Quit Trying to Fix the Lakers in One Off-Season
After two consecutive seasons of being one of the worst teams in the NBA, those who cheer for the Lakers are ready for a change. An escape from wondering about lottery odds would be nice. Meaningful games in April and May would be nice. Anything but the awfulness of the last two campaigns would be nice. Forget a return to prominence, a return to competitiveness is what drives fans to seek out optimal solutions to the team’s many problems.
I am of the opinion the Lakers made real strides towards becoming just that again with their drafting of D’Angelo Russell with the #2 overall selection on Thursday. I think Russell is worth the #2 pick, believe his skill set is is diverse enough to be a highly successful player, and see his physical tools as being enough of a foundation to be at least a neutral defender (and potentially better) as he matures and learns the league. Add it all up and he’s a guy I’m very happy with.
The players the Lakers took with their other picks — Larry Nance Jr. at #27 and Anthony Brown at #34 — are not nearly as highly touted, but have useful skill-sets and physical attributes to be successful pros. Whether they can channel those traits and use them to turn potential into actual production remains to be seen. There is a reason many refer to the draft as a “crapshoot” – there are just too many unknowns to speak on most all prospects with absolute certainty and, for many, with only some certainty at all.
But positive steps forward have been made. This is worth feeling good about. It is also natural, I think, to want to see the team advance even further in their improvement this off-season. The Lakers, as a brand, could use not only a bounce back to being respectable, but to a team competing for the playoffs and, ultimately, even more. Jim Buss does have a timeline he’s being held to, after all.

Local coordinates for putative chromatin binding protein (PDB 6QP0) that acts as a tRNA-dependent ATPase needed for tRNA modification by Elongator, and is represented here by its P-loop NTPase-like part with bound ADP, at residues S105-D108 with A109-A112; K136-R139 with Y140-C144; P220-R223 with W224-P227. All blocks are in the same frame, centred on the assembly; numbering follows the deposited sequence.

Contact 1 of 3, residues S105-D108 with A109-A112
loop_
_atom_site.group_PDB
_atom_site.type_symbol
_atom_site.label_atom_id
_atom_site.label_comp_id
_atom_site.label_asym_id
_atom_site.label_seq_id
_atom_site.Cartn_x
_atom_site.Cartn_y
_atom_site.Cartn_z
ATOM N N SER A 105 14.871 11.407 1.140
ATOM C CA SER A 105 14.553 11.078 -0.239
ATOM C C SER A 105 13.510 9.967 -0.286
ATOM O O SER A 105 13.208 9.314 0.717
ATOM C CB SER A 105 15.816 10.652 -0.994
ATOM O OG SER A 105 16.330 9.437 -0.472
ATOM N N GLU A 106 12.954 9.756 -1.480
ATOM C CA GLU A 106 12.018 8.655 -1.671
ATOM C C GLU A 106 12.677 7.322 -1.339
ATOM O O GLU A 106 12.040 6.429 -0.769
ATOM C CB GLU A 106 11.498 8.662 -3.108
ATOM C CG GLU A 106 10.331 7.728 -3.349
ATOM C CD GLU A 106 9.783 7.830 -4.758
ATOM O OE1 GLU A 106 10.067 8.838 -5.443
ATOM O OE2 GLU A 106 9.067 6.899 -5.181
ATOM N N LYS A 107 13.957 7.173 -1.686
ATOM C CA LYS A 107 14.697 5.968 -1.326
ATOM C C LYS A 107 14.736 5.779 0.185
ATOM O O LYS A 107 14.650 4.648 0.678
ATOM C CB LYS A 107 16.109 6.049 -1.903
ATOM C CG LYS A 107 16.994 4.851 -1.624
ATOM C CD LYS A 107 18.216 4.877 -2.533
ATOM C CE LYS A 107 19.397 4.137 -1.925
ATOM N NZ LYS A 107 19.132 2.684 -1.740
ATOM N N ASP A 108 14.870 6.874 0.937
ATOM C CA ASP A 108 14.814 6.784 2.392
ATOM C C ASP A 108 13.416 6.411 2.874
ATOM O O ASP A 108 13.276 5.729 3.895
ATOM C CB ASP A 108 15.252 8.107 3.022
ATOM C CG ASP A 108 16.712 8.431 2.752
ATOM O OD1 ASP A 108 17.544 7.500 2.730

I would caution about thinking too far ahead, however. The Lakers were one of the worst teams in the league last season. A large portion of that was related to injuries, but even if the roster constructed last season was completely healthy, they likely max out at a win total in the low forties. This would not have been good enough for a playoff berth in the brutal west. To think the team they field next year will jump from one of the league’s worst to one challenging for the 45 to 50 wins it likely takes to make the playoffs is a stretch.
Of course I want the Lakers to pursue high level free agents this summer. Marc Gasol, LaMarcus Aldridge, Kevin Love, and DeAndre Jordan are impact players who could all help the Lakers a great deal. Gasol and Jordan especially since they have the type of size and defensive presence (though one could make stats based arguments against Jordan’s real value here) which is sorely needed by the Lakers at the center position. A dynamic wing player who could plays both ends of the floor very well is also a major need. While he is a restricted free agent and almost surely unattainable, Jimmy Butler is a player who fits this mold perfectly. If the team could land any one of these guys, it would be another big step forward.
Just don’t count on that happening. And, if it doesn’t, it should not be seen as a major failure. A much better team is the goal, but getting there in one off-season isn’t realistic. The team has too many holes and is lacking too much in the form of proven talent — not to mention experienced talent — to really make a huge leap this summer. I can understand the excitement of drafting a top talent and the prospect of having a boatload of cap space can make the eyes get big, but this will take time.
No one is saying to be happy with another season of missing the playoffs. Making strides towards the ultimate goal, however, is still progress. And while it may not be a full on fix, it will likely need to be enough.